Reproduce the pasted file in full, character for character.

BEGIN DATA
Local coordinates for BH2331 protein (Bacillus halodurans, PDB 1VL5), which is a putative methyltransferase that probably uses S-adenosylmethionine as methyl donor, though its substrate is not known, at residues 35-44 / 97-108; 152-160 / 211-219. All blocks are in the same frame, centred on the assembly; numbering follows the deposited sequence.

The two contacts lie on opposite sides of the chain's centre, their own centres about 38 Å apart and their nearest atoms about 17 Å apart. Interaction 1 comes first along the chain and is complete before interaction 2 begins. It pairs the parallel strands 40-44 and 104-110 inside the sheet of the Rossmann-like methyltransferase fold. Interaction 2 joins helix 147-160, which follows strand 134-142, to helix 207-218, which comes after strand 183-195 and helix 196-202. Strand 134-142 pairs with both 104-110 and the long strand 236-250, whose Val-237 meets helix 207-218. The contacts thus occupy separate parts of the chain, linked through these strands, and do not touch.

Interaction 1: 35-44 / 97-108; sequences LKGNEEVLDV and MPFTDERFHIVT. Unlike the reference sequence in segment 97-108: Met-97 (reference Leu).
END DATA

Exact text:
Local coordinates for BH2331 protein (Bacillus halodurans, PDB 1VL5), which is a putative methyltransferase that probably uses S-adenosylmethionine as methyl donor, though its substrate is not known, at residues 35-44 / 97-108; 152-160 / 211-219. All blocks are in the same frame, centred on the assembly; numbering follows the deposited sequence.

The two contacts lie on opposite sides of the chain's centre, their own centres about 38 Å apart and their nearest atoms about 17 Å apart. Interaction 1 comes first along the chain and is complete before interaction 2 begins. It pairs the parallel strands 40-44 and 104-110 inside the sheet of the Rossmann-like methyltransferase fold. Interaction 2 joins helix 147-160, which follows strand 134-142, to helix 207-218, which comes after strand 183-195 and helix 196-202. Strand 134-142 pairs with both 104-110 and the long strand 236-250, whose Val-237 meets helix 207-218. The contacts thus occupy separate parts of the chain, linked through these strands, and do not touch.

Interaction 1: 35-44 / 97-108; sequences LKGNEEVLDV and MPFTDERFHIVT. Unlike the reference sequence in segment 97-108: Met-97 (reference Leu).